Born Richard Meyers in Lexington, Kentucky, Hell grew up in the sleepy Bluegrass State listening to British Invasion rock and Southern soul. He found a kindred spirit in Tom Miller (née Verlaine), and the pair would soon end up together in New York City. They would form the Neon Boys in 1971, a proto-punk outfit inspired by the Stooges and Velvet Underground, with Verlaine on guitar and Hell picking up the bass. The Neon Boys would evolve into Television and become an integral part of the mid-‘70s NYC music scene growing up around the CBGB club and including bands like the Ramones and Blondie.
Richard Hell’s Time
With his torn clothing, nihilistic lyrics and snotty attitude, Hell became the blueprint of punk rock to follow. The Voidoids would record only one more album – 1982’s Destiny Street – but the band’s influence on a generation of punk rockers was set in stone. Hell would later play in other bands, write poetry and, in 1996, issued his first novel, Go Now, but he would never again pursue music with any sort of ambition. The first disc of the two-CD set Time pairs a previous, cassette-only collection, R.I.P. The ROIR Sessions, with a number of unreleased tracks, including the original version of the Richard Hell/Dee Dee Ramone song “Chinese Rocks,” performed here by the Heartbreakers. Four Heartbreakers demos kick off Time, including “Love Comes In Spurts,” which would be revisited by Hell on the first Voidoids disc.
The second disc of Time, collecting unreleased live performances by the Voidoids, is what has punk collectors salivating. The first half-hour plus set includes raw performances of Blank Generation era Voidoids from a 1977 performance at London’s Music Machine. All the band favorites are thrown out here, from “Love Comes In Spurts,” “Liars Beware” and “Blank Generation.” A cover of “I Wanna Be Your Dog” includes Hell’s barks and Quine’s scorched earth six-string riffs. An angry encore, a cover of the Stones’ “Ventilator Blues,” was chosen to piss off a confrontational audience, explains Hell in the extensive liner notes.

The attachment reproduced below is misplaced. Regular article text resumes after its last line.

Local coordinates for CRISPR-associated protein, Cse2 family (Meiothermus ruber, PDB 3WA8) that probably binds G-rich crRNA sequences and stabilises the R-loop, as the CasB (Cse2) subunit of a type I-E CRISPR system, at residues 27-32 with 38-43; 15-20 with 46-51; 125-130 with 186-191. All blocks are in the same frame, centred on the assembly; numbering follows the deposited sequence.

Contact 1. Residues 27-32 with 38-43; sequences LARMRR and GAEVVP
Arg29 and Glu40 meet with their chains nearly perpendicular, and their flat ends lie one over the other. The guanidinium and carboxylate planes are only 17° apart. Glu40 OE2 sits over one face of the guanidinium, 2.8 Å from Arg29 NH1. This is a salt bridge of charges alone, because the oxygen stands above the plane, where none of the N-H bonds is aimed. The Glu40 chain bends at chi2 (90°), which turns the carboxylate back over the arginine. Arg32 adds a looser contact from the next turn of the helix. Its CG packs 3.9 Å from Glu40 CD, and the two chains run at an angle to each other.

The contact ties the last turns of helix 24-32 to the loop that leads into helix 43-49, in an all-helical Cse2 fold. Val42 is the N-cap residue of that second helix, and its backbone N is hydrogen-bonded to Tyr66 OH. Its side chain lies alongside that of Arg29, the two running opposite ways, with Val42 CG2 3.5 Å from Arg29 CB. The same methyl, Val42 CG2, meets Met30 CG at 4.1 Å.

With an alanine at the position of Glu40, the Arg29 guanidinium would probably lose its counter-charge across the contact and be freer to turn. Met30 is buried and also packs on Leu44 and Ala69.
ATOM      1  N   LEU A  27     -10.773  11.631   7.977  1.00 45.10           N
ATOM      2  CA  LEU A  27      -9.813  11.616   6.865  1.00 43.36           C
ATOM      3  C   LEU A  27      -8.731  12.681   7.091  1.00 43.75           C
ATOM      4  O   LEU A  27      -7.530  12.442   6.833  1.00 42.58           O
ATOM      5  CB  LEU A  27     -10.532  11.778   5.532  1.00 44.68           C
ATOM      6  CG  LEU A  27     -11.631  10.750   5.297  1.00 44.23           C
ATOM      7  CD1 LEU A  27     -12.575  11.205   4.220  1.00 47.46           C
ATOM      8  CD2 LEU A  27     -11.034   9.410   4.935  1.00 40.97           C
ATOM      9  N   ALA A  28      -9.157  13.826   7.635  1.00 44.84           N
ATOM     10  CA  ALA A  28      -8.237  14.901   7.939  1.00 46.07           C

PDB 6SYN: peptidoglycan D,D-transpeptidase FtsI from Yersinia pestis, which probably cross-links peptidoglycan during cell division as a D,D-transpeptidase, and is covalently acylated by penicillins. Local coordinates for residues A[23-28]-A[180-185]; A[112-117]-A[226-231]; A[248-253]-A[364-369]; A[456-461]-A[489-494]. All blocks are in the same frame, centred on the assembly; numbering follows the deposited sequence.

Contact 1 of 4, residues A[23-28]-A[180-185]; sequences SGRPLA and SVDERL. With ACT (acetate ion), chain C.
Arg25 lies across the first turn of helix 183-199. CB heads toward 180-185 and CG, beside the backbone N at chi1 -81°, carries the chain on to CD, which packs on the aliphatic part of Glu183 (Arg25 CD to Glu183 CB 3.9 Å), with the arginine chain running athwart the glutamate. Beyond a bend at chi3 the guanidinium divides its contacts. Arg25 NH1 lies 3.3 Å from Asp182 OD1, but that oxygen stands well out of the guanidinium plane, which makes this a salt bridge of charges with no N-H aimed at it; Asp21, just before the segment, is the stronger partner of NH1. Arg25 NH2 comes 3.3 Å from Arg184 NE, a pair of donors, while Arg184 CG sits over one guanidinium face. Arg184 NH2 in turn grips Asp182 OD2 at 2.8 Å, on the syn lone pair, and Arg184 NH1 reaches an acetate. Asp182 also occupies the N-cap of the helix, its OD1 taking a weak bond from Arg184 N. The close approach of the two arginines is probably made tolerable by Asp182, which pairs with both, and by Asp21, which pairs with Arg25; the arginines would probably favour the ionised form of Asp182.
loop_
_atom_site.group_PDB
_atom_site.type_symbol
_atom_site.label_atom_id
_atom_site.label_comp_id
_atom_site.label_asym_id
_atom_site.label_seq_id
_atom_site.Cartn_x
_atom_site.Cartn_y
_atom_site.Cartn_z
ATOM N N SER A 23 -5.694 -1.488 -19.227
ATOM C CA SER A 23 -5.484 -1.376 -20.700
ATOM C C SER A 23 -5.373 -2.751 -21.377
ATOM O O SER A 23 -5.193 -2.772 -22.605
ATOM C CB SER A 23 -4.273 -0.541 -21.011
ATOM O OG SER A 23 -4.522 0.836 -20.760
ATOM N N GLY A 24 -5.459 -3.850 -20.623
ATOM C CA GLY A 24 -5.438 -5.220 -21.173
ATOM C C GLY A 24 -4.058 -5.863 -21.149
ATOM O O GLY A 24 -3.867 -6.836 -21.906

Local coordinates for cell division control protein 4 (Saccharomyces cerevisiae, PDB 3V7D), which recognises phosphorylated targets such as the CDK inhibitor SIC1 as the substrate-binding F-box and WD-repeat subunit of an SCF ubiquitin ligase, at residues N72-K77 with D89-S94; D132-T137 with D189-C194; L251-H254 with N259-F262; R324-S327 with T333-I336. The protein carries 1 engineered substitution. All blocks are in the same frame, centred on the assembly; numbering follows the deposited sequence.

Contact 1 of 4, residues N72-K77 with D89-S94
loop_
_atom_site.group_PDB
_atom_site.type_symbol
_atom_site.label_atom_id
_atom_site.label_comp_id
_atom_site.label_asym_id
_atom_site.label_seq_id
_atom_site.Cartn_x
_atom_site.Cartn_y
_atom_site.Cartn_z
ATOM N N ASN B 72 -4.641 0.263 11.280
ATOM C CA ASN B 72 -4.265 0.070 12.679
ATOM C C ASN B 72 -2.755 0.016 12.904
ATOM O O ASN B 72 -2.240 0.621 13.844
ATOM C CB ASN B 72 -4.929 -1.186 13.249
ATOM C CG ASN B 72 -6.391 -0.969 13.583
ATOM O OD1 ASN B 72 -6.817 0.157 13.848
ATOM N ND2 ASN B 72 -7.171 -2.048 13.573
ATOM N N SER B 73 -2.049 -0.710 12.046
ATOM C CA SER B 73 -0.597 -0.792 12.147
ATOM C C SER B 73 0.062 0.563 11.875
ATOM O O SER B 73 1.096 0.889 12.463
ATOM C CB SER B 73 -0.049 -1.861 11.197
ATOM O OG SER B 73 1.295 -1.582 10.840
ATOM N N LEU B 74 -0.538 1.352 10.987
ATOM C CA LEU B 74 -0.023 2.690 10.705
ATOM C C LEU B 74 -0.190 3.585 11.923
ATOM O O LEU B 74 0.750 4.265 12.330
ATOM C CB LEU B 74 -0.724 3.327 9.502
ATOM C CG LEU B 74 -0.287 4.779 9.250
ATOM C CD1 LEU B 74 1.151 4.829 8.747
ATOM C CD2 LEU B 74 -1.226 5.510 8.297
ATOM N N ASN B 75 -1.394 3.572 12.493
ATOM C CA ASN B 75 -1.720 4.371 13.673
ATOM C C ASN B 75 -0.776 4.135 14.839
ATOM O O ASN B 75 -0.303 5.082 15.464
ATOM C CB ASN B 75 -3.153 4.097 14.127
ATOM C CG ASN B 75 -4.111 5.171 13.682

The sound quality equals that of a mediocre bootleg, but the passion and fire of the performance is priceless. The last four tracks on disc two of Time, taken from a 1978 benefit for St. Mark’s church held at CBGB, include an original take on “The Kid With the Replaceable Head” (later recorded for Destiny Street) and “You Gotta Lose,” featuring Elvis Costello on vocals and guitar. Time closes with another Stones’ cover, “Shattered,” performed by the Voidoids just this one time.
The Reverend’s Bottom Line
The significance of Richard Hell’s influence on punk rock cannot be overstated. An innovator and pioneer who matched literature and poetry with angry, aggressive music in much the same way as his contemporary Patti Smith, Hell is often overshadowed by the bands that he helped create (Television) or influenced (the Sex Pistols, the Clash). While other punks have been incarcerated in the Rock & Roll Hall of Fame, Time shows that Hell’s place is in the street, his music and defiant spirit ready to inspire a generation of rockers to come. (Matador Records, released March 19, 2002)
Review originally published by Alt.Culture.Guide™, 2002